Cora Wilson Stewart Moonlight School

cora wilson stewart moonlight school photo


East First St.
Morehead KY 40351

Adult literacy education was born here.

Its founder, Rowan County native Cora Wilson Stewart, began teaching elementary school in 1895 at age 20, progressing to become the first woman elected superintendent of Rowan County Schools, the first female president of the Kentucky Education Association, the director of the National Illiteracy Crusade, the chairwoman of President Herbert Hoover’s Commission on Education, and a delegate to the 1920 Democratic Convention.

She was even nominated as President of the United States.

Her passion was education, and more specifically, helping adults learn to read and write. Becoming aware of the magnitude of adult illiteracy, particularly in rural Kentucky, she founded the Moonlight Schools movement. She recruited volunteer instructors and began teaching adults to read and write on September 5, 1911, using the same one-room schoolhouses where children learned by day, like the one you see here. She developed a series of adult literacy books and materials to assist in her efforts, including a reading primer, “The Soldier’s First Book,” to teach military recruits to read during World War II.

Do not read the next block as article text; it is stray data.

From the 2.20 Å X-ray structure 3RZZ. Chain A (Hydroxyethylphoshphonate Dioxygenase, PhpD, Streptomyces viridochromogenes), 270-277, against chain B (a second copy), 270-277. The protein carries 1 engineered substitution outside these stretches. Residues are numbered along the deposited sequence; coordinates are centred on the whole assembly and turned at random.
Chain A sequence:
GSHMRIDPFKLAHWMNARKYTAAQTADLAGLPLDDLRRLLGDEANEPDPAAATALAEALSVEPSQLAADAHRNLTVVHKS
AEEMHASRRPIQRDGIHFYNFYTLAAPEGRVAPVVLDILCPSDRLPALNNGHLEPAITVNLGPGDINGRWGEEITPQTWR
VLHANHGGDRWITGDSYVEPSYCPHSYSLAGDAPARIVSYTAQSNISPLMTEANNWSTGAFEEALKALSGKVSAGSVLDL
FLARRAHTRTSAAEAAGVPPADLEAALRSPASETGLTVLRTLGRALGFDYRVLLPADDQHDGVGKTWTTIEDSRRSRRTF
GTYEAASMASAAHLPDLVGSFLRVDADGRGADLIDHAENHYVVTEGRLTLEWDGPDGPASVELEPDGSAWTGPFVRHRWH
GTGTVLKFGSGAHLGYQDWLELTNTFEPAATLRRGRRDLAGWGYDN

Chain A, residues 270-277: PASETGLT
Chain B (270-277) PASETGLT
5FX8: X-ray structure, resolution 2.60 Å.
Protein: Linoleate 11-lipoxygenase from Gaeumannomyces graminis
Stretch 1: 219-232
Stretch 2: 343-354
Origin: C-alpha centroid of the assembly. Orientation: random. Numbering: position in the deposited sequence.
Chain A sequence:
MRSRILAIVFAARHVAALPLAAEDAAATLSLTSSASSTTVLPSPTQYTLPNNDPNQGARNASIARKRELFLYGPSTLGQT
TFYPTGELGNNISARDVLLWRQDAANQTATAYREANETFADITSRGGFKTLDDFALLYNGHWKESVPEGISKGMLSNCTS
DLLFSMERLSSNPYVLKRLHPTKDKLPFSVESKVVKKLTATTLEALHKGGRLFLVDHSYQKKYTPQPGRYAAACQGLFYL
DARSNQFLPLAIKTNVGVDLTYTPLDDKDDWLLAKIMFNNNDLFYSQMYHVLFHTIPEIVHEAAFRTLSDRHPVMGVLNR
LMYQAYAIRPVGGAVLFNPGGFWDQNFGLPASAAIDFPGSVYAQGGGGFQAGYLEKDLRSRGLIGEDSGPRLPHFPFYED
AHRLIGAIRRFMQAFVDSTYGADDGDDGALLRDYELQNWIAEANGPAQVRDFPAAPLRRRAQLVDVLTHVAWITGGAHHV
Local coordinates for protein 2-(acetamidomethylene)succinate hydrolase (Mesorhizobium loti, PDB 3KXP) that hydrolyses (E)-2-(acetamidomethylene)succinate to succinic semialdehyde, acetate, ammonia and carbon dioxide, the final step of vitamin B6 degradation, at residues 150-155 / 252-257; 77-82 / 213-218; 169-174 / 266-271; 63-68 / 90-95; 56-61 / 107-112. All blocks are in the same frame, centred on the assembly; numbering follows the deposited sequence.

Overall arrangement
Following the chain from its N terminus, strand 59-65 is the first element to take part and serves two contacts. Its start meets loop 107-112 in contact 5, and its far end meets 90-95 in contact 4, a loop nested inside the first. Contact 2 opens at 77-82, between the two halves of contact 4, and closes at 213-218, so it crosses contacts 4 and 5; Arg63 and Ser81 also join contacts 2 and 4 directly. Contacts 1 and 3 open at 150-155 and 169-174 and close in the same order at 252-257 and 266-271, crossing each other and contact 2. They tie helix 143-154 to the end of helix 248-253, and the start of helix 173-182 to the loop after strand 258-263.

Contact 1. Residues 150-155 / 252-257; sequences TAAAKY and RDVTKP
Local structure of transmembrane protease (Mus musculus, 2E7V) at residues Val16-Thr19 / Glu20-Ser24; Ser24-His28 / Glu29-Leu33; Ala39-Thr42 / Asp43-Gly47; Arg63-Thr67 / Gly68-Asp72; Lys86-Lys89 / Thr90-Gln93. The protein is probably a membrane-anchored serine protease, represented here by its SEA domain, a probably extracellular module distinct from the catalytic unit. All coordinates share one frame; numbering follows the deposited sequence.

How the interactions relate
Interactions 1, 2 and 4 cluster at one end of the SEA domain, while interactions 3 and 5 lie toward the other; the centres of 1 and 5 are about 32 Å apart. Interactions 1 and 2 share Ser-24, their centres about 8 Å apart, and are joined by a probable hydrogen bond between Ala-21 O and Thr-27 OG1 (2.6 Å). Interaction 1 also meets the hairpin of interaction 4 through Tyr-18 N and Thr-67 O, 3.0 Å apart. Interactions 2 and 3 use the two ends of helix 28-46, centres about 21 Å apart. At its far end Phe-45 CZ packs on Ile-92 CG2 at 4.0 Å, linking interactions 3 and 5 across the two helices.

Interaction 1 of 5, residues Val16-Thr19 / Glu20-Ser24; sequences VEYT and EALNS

Stewart, who attended Morehead Normal School (which later became Morehead State University) and the University of Kentucky, expected the Moonlight Schools movement to progress slowly. But she and her volunteers were overwhelmed when more than 1,200 men and women between the ages of 18 and 86 enrolled on the first night of the program.

Moonlight Schools would become an international movement.

Stewart passed away at the age of 83 in a nursing home, after glaucoma took her eyesight.

General Information
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